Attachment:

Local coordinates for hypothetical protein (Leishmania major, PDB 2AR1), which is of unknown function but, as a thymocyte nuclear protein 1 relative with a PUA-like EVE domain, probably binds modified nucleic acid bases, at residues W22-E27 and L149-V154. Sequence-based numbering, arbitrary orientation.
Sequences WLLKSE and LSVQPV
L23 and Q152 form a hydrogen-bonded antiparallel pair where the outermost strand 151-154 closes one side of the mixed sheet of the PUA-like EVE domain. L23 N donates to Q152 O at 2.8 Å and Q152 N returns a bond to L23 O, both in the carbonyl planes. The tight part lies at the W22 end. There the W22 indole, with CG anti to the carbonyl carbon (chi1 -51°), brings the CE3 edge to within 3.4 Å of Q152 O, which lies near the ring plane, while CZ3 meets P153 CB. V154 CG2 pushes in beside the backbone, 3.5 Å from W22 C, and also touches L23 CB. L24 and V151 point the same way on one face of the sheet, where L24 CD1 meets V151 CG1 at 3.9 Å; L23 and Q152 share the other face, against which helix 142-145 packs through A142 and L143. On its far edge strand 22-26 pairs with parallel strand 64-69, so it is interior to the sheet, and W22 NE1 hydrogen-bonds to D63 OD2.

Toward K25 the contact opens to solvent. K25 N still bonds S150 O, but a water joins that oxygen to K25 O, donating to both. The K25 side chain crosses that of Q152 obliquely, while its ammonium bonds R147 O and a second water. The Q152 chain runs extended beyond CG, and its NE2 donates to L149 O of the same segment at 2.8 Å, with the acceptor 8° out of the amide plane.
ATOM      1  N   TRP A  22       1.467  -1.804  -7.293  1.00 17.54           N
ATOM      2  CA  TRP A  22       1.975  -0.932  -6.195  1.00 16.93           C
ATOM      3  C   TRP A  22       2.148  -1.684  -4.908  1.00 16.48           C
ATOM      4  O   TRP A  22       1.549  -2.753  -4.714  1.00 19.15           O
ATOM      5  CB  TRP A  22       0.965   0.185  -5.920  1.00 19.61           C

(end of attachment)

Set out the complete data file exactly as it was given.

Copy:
Local coordinates for hypothetical protein (Leishmania major, PDB 2AR1), which is of unknown function but, as a thymocyte nuclear protein 1 relative with a PUA-like EVE domain, probably binds modified nucleic acid bases, at residues W22-E27 and L149-V154. Sequence-based numbering, arbitrary orientation.
Sequences WLLKSE and LSVQPV
L23 and Q152 form a hydrogen-bonded antiparallel pair where the outermost strand 151-154 closes one side of the mixed sheet of the PUA-like EVE domain. L23 N donates to Q152 O at 2.8 Å and Q152 N returns a bond to L23 O, both in the carbonyl planes. The tight part lies at the W22 end. There the W22 indole, with CG anti to the carbonyl carbon (chi1 -51°), brings the CE3 edge to within 3.4 Å of Q152 O, which lies near the ring plane, while CZ3 meets P153 CB. V154 CG2 pushes in beside the backbone, 3.5 Å from W22 C, and also touches L23 CB. L24 and V151 point the same way on one face of the sheet, where L24 CD1 meets V151 CG1 at 3.9 Å; L23 and Q152 share the other face, against which helix 142-145 packs through A142 and L143. On its far edge strand 22-26 pairs with parallel strand 64-69, so it is interior to the sheet, and W22 NE1 hydrogen-bonds to D63 OD2.

Toward K25 the contact opens to solvent. K25 N still bonds S150 O, but a water joins that oxygen to K25 O, donating to both. The K25 side chain crosses that of Q152 obliquely, while its ammonium bonds R147 O and a second water. The Q152 chain runs extended beyond CG, and its NE2 donates to L149 O of the same segment at 2.8 Å, with the acceptor 8° out of the amide plane.
ATOM      1  N   TRP A  22       1.467  -1.804  -7.293  1.00 17.54           N
ATOM      2  CA  TRP A  22       1.975  -0.932  -6.195  1.00 16.93           C
ATOM      3  C   TRP A  22       2.148  -1.684  -4.908  1.00 16.48           C
ATOM      4  O   TRP A  22       1.549  -2.753  -4.714  1.00 19.15           O
ATOM      5  CB  TRP A  22       0.965   0.185  -5.920  1.00 19.61           C